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I’m a married 31 year-old who has been diagnosed with fibromylagia for 12 years. I am on a quest to raise awareness and help others by sharing information and staying positive. Read more
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Generic Medication Safety

Having a chronic condition, like fibromyalgia, is often a costly affair. To help ease those costs, many of us consider using generic forms of our medications, when possible. I recent Dr. Oz show discussed some of the concerns when getting and using generic medications and I want to share what I learned.

There are regulations that require testing that the amount of the generic drug that enters the body is approximately the same as the name brand, but not ones that test if the effect on the body is the same. Also, sometimes companies can get exceptions so they don’t have to do the required testing. Consumer Labs tested many different generic medications and found that there was often a variance of 20-25% from the name brand medication. The FDA said, “In a large FDA study that looked at more than 2,000 tests of generic drugs, the average difference in absorption into the body between the generic and the brand name was 3.5%.” this is somewhat misleading though because this is the average, so many medications are outside of that range.

There are also many different manufacturers of generic medications and each time you get a refill you may be getting one from a different source. So, according to the Consumer Labs study you could be getting anywhere from 80-125% of the intended effect each refill. This variance raises concerns if you’re on a medicine that minor dosage changes have a big impact on efficacy. Some types of medications where that is the case are ones for the thyroid, blood pressure, anti-seziure, asthma, blood thinners, immunosuppressants and antidepressans. For those types of medicines it may be safer to stay on the name brand.

If you still want to try the generic versions of those types, work with your doctor to have testing to make sure the medicines are having the desired effect. Once you know a specific manufacture’s generic medicine works for you, request that your pharmacy refill your prescriptions with the generic from that same manufacture each time. That way you won’t be susceptible to the variations other generics may have. Another option is to look for the authorized generic, which is the generic medication that is actually made by the same manufacture that makes the name brand version. In that case you’re virtually getting the same medication for cheaper.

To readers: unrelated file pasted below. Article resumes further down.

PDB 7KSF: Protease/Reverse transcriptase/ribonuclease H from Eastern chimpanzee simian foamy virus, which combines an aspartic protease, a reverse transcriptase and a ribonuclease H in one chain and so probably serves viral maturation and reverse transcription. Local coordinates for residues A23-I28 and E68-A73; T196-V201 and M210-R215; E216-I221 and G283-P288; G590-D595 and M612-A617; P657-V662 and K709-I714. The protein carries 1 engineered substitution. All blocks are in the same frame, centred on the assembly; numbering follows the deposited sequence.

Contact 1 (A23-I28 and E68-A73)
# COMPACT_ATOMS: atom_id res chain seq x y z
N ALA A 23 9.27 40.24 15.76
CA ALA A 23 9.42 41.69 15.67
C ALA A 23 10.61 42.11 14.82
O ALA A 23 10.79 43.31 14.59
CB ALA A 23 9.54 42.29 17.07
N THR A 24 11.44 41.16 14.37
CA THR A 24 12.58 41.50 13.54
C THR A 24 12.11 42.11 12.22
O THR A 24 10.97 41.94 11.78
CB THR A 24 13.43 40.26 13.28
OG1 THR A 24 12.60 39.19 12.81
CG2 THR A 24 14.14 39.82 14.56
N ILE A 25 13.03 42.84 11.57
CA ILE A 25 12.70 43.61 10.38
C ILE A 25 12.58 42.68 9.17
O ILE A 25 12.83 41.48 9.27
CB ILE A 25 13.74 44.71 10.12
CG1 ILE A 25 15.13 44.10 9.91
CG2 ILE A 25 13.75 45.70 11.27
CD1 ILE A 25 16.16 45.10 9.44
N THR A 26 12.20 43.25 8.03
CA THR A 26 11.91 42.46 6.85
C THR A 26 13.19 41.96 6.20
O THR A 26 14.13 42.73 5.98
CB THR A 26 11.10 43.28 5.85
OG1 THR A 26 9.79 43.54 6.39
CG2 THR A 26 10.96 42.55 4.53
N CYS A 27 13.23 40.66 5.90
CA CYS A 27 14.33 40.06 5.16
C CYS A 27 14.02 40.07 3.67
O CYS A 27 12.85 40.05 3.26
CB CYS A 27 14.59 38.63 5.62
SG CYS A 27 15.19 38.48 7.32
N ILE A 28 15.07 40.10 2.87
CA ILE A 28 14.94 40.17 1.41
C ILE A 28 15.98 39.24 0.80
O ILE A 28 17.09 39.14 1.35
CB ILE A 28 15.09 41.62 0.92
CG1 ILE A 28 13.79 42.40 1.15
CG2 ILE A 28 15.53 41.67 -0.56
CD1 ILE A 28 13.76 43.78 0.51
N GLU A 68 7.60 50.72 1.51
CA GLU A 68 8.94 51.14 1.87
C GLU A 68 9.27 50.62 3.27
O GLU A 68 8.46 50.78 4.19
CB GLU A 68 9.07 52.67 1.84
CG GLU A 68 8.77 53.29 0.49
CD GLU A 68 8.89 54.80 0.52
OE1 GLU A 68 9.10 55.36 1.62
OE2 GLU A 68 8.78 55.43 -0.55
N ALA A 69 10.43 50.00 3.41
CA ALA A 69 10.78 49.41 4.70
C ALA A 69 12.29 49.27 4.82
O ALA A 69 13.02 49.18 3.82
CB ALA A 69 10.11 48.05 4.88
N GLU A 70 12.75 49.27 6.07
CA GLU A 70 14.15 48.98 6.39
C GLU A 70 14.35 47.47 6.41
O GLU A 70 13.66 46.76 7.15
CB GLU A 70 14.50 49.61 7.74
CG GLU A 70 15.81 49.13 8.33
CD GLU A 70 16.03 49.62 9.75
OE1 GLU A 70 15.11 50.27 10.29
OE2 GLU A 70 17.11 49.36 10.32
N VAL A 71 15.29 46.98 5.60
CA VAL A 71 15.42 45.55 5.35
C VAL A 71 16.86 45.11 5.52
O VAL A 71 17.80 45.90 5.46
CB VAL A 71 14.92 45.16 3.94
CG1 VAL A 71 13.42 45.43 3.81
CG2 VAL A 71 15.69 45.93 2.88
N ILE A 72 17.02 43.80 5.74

Another type of generic medication that is concerning is extended release ones – like the ones ending in xl, er or sr. The pills are different in technology and may release at different rates, changing their effect.

Do you use generic medications?

pill box

Be proactive about your generic medication use*

*Image Credit: from by Sarah Korf


Comment from Maija Haavisto
Time April 17, 2013 at 10:53 pm

Many of my medications (five?) are compounded. Most of the rest are generics. E.g. in Finland you’re automatically started on a generic in most cases, as this saves the government hundreds of millions a year. Starting on a generic is no problem, of course, if you keep taking the same one.

A bigger problem for me has been that some generics are in impractical forms. Like my desmopressin, which I have to cut in half – some of the pills are so tiny they’re difficult to halve despite having a line, some are bigger but extremely crumbly.

I’m more worried about my compounded meds. If my hydrocortisone capsules are filled incorrectly (I take two different kinds, 7 mg once a day and 2 mg 3x a day) it could kill me.


Felicia Fibro Reply:

Are compounding pharmacies popular there? I’ve only gotten one prescription from one before and they aren’t nearly as easy to come by here.


Maija Haavisto Reply:

I don’t know if they’re more popular. I just happen to need meds that are only made by compounding (DHEA and melatonin need to be compounded here, LDN obviously, and the doses of hydrocortisone I use). It seems like it’s more common for pharmacies to compound than in Finland. In Finland it’s mostly (but not exclusively) university pharmacies.


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